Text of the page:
By Rachel Koning, CBS.MarketWatch.com
WASHINGTON (CBS.MW) -- Investors who funneled money into emerging-market and high-yield bond funds were rewarded for their nerviness, reaping second-quarter returns at least twice as high on average as lower-risk government-bond funds.
Taxable bond funds rose 3.63 percent this quarter through Thursday, while tax-exempt funds are up 2.43 percent, according to preliminary data supplied by mutual fund tracker, Lipper.
Put off by U.S. Treasury yields at 45-year lows, investors were enticed to riskier classes by a drop in high-yield issuer defaults.
At the same time, continued stability for category bellwether Brazil and commodity price gains combined to fatten emerging debt returns, said Brad Sweeney, senior analyst with Morningstar.
Emerging debt funds leaped 11.4 percent in the April-to-June quarter to lead all taxable fixed-income fund sectors. High yield or "junk" bond funds gained 8.5 percent on average in the same timeframe.
Nine of the second-quarter's top 10 performers are classified high yield or emerging debt.
Multi-sector income funds finished third with a 6.3 percent gain, while so-called target-maturity funds added 5.56 percent.
General U.S. Treasury funds returned 3.03 percent, while the highest rated corporate bond funds returned 3.01 percent and slightly riskier "BBB" rated corporates earned 4.34 percent. Global income funds brought investors a 5.05 percent return.
No fixed-income funds saw a negative quarter, but among the laggards were mortgage funds with a slender 0.65 percent gain amid a flurry of mortgage prepayments as interest rates tumbled. GNMA funds returned 0.57 percent and adjustable rate mortgage funds added just 0.37 percent for the period.
Short-term U.S. Treasury and government funds returned 0.67 percent and 0.47, respectively and ultra-short obligation funds brought up the rear at 0.24 percent.
In fact, taxable bond funds as a group only saw average weekly declines in the final two weeks of the quarter as yields plunged further in anticipation of a half-point Fed interest-rate cut. The Fed delivered a tamer quarter-point cut on June 25.
For the same reasons that influenced the quarter's returns, high-yield funds are up 14.62 percent so far this year, while emerging fund managers can boast returns of 20.28 percent for their group.
Sweeney also explained that high yield appears to be acting independent of equity returns - although stocks too have gained on the year - with focus on bond-sensitive fundamentals such as improved company balance sheets, cost-cutting and debt reduction.
And according to a report from Fitch, the default rate of U.S. junk bonds fell to 11.8 percent in May, down from both the 13.5 percent rate in April and the 16.4 percent rate at the end of last year - the highest in a decade.
The high-yield advance "is not necessarily related to the U.S. economy," which is still causing investors to fret about profitability and hiring, Sweeney said.
The class A shares of Fidelity Advantage High Income high-yield bond fund (NAS:FAHDX) earns top ranking through Wednesday, returning 16.42 percent. It's up nearly 28.9 percent so far this year.
Christopher Garman, chief high yield strategist with Merrill Lynch, warned that despite the good news to be found for risk-takers in the falling junk default rate, the rate of deceleration from the default peak hit in January 2002 is among the slowest in recent history.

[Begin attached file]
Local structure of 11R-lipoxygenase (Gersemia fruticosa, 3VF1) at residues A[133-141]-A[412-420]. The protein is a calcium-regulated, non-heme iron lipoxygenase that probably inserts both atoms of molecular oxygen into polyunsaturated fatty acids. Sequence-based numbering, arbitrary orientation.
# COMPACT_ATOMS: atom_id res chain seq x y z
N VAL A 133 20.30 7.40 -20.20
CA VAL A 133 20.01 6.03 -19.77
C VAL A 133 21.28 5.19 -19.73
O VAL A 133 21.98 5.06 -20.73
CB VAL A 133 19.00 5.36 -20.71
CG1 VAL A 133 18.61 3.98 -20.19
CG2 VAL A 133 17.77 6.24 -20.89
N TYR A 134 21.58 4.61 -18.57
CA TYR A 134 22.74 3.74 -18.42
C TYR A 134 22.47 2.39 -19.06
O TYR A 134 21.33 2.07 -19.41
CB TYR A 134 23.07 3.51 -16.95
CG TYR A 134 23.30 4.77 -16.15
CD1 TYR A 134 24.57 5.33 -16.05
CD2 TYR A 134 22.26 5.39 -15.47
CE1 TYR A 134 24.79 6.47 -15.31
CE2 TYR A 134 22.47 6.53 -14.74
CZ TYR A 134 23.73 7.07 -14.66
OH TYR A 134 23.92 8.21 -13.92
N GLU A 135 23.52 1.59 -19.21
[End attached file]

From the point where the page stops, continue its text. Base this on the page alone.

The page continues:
He's cautious on high yield debt over the near term considering a spread premium to Merrill Lynch's historical bond model that's too dependent on a domestic economic recovery yet to materialize.
Analysts agree that over a longer timeframe, the high-yield category continues to bear the scars of the tech bubble burst and corporate accounting scandals. Analysts remind of the risks this category brings with its rewards.
"One cautionary note for investors is that although high-yield funds offer good value relative to Treasury funds in terms of yield, by historical standards the yields on junk bond funds are close to their lowest levels in 15 years," Lipper analysts said in a research note.
GMO fund leads emerging
Ranking third overall and leading its category, the Grathan, Mayo, Van Otterloo & Co. [GMO] Emerging Country Debt III fund (NAS:GMCDX) advanced 14.80 percent, according to Lipper figures as of Wednesday. It's up just over 23.97 percent since the start of the year.
Lipper analysts said even late-quarter profit-taking for emerging debt and a Brazilian central bank cut to its benchmark Selic rate did little to derail a robust quarter.
Sweeney said the U.S. dollar's weakness does not really impact emerging market performance because most funds are denominated in U.S. dollars and not subject to foreign exchange risk.
Emerging debt remains up a "staggering" 34.07 percent over the past 12 months, the Lipper analysts noted.
Top 10 performing Q2 taxable bond funds
|Fidelity Adv HI Advt;T||(NAS:FAHYX)||HY||16.36||28.79|
|Loomis Sayles:Inst Hi In||(NAS:LSHIX)||HY||14.83||26.78|
|GMO:Emer Ctry Debt;III||(NAS:GMCDX)||EMD||14.80||23.97|
|Fidelity Capital & Inc||(NAS:FAGIX)||HY||14.65||27.35|
|AllianBer Em Mkt Dbt;A||(NAS:AGDAX)||EMD||14.46||26.31|
|J Hancock High Yield;A||(NAS:JHHBX)||HY||14.04||22.17|
|Federated Intl Hi In;A||(NAS:IHIAX)||EMD||13.34||21.53|
|T Rowe Price Int:EM Bd||(NAS:PREMX)||EMD||12.99||20.66|
Source: Lipper. Data through Thursday, June 26. Largest class shares only.